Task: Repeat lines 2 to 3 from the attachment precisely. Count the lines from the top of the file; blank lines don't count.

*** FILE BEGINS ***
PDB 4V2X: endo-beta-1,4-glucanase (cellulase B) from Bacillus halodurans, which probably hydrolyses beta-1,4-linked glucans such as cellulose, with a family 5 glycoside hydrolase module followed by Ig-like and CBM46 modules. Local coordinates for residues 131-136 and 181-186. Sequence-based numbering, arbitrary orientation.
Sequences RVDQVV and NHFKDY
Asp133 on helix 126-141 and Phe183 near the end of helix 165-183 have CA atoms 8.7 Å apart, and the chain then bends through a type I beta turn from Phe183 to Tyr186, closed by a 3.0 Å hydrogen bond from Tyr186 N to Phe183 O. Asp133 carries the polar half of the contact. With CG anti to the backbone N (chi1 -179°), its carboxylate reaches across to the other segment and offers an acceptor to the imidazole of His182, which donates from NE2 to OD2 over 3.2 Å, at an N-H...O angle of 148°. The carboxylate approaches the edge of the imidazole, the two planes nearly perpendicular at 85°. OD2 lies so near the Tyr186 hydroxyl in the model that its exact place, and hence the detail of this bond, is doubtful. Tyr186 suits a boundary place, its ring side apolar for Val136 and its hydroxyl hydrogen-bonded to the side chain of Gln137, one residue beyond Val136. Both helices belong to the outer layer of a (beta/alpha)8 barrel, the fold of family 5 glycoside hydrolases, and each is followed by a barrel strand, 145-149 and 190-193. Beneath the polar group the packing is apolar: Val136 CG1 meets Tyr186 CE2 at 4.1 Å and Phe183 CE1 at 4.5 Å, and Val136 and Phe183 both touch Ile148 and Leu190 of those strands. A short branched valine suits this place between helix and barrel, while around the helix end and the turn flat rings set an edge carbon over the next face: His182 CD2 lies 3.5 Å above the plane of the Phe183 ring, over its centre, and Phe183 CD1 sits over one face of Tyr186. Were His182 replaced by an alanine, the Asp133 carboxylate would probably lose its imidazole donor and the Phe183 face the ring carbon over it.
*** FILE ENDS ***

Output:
Sequences RVDQVV and NHFKDY
Asp133 on helix 126-141 and Phe183 near the end of helix 165-183 have CA atoms 8.7 Å apart, and the chain then bends through a type I beta turn from Phe183 to Tyr186, closed by a 3.0 Å hydrogen bond from Tyr186 N to Phe183 O. Asp133 carries the polar half of the contact. With CG anti to the backbone N (chi1 -179°), its carboxylate reaches across to the other segment and offers an acceptor to the imidazole of His182, which donates from NE2 to OD2 over 3.2 Å, at an N-H...O angle of 148°. The carboxylate approaches the edge of the imidazole, the two planes nearly perpendicular at 85°. OD2 lies so near the Tyr186 hydroxyl in the model that its exact place, and hence the detail of this bond, is doubtful. Tyr186 suits a boundary place, its ring side apolar for Val136 and its hydroxyl hydrogen-bonded to the side chain of Gln137, one residue beyond Val136. Both helices belong to the outer layer of a (beta/alpha)8 barrel, the fold of family 5 glycoside hydrolases, and each is followed by a barrel strand, 145-149 and 190-193. Beneath the polar group the packing is apolar: Val136 CG1 meets Tyr186 CE2 at 4.1 Å and Phe183 CE1 at 4.5 Å, and Val136 and Phe183 both touch Ile148 and Leu190 of those strands. A short branched valine suits this place between helix and barrel, while around the helix end and the turn flat rings set an edge carbon over the next face: His182 CD2 lies 3.5 Å above the plane of the Phe183 ring, over its centre, and Phe183 CD1 sits over one face of Tyr186. Were His182 replaced by an alanine, the Asp133 carboxylate would probably lose its imidazole donor and the Phe183 face the ring carbon over it.